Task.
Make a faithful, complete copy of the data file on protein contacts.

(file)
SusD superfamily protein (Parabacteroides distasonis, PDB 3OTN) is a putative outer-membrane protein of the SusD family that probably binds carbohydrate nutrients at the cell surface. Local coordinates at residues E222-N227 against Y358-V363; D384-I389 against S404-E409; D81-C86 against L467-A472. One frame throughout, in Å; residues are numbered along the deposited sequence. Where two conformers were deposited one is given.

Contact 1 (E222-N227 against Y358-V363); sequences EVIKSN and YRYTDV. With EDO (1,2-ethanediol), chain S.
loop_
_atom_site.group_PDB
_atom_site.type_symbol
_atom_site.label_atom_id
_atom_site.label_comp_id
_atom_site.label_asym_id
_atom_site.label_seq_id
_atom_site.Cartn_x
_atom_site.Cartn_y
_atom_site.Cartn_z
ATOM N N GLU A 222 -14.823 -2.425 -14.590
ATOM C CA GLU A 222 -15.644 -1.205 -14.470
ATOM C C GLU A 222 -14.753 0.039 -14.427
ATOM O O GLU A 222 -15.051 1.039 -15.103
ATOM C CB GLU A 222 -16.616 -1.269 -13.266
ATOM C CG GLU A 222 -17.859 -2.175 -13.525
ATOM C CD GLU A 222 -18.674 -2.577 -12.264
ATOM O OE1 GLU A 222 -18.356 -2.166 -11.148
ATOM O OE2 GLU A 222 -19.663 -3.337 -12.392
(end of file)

SusD superfamily protein (Parabacteroides distasonis, PDB 3OTN) is a putative outer-membrane protein of the SusD family that probably binds carbohydrate nutrients at the cell surface. Local coordinates at residues E222-N227 against Y358-V363; D384-I389 against S404-E409; D81-C86 against L467-A472. One frame throughout, in Å; residues are numbered along the deposited sequence. Where two conformers were deposited one is given.

Contact 1 (E222-N227 against Y358-V363); sequences EVIKSN and YRYTDV. With EDO (1,2-ethanediol), chain S.
loop_
_atom_site.group_PDB
_atom_site.type_symbol
_atom_site.label_atom_id
_atom_site.label_comp_id
_atom_site.label_asym_id
_atom_site.label_seq_id
_atom_site.Cartn_x
_atom_site.Cartn_y
_atom_site.Cartn_z
ATOM N N GLU A 222 -14.823 -2.425 -14.590
ATOM C CA GLU A 222 -15.644 -1.205 -14.470
ATOM C C GLU A 222 -14.753 0.039 -14.427
ATOM O O GLU A 222 -15.051 1.039 -15.103
ATOM C CB GLU A 222 -16.616 -1.269 -13.266
ATOM C CG GLU A 222 -17.859 -2.175 -13.525
ATOM C CD GLU A 222 -18.674 -2.577 -12.264
ATOM O OE1 GLU A 222 -18.356 -2.166 -11.148
ATOM O OE2 GLU A 222 -19.663 -3.337 -12.392